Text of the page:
Thermal Conductivity & Insulation

Thermal Conduction

Thermal conduction is responsible for transporting heat through a solid.

Thermal Conductivity

Material Thermal
Aluminum 238
Copper 397
Iron 79.5
Air (@ 20 oC) 0.0234
Glass 0.8
Water 0.6
Ice 2
Wood 0.08
The rate at which energy is transported (in Joules per second) depends on three factors The term thermal conductivity is associated with the first of these. Heat can pass through some materials, particularly metals, very easily. These materials have a high thermal conductivity. Other materials, such as fiberglass have a lower thermal conductivity, they will pass heat only slowly. Calling the thermal conductivity K, the area A, the thickness d, and the inside and outside temperatures T1 and T2 then the rate at which heat is conducted is given by
Q/t = K A (T2-T1) / d


Q. What is the rate at which heat is transported through glass which measures 30 cm by 50 cm with a thickness of 3 mm, if the inside temperature is 280 K and the outside temperature is 325 K?
A. There are three parts to this calculation
  1. The temperature difference is 325 - 280 = 45 K, and so the temperature gradient is 45 K / 0.003 m = 1.5 x 104 K/m.
  2. The area is 0.3 m * 0.5 m = 0.15 m2.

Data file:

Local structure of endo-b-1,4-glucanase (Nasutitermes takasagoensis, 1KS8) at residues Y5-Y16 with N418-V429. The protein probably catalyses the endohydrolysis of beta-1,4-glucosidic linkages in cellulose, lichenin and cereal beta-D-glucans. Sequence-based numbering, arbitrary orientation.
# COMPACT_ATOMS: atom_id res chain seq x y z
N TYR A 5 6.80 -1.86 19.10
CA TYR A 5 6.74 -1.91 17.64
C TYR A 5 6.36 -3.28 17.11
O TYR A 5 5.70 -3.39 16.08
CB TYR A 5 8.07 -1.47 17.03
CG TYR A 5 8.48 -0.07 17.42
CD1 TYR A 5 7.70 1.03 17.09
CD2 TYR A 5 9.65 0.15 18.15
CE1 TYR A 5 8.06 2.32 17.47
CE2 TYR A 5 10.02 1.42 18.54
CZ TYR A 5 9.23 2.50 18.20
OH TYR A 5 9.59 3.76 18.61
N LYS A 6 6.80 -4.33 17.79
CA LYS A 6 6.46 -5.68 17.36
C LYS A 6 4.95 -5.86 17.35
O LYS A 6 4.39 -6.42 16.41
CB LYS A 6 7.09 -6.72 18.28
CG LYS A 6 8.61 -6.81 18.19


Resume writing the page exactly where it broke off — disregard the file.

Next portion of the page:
3. The rate at which heat passes Q/t = K A (T2-T1) / d = 0.8 * 0.15 * 1.5 x 104 = 1800 J/s = 1800 W.

So how does this apply to refrigerators?

Once a refrigerator has cooled down to its normal operating temperature the only task for the cooling system is to remove any heat which enters the refrigerator. the more heat enters the refrigerator, the harder the cooling system has to work. Part of the heat input is inevitable, from opening and closing the door. However, a major portion arises from heat being conducted through the refrigerator walls. If we can reduce this amount of heat then the cooling system can be cycled 'off' for as long as possible, thereby cutting energy usage and cost. The means for doing this is to surround the refrigerator by a layer of material which has a low thermal conductivity, a practice known as lagging.
Generally speaking the best materials to use are those which trap air, since the air is a very poor conductor of heat. Fiberglass wool is a good material for precisely this reason, its fibbers will trap considerable amounts of air, providing it is not squashed, since compressing it will squeeze the air out like squeezing water out of a sponge. Another common material is urethane foam, which contains millions of tiny air bubbles, and which also has the advantage of being solid when cured, and difficult to compress.

How Things Work | Refrigerators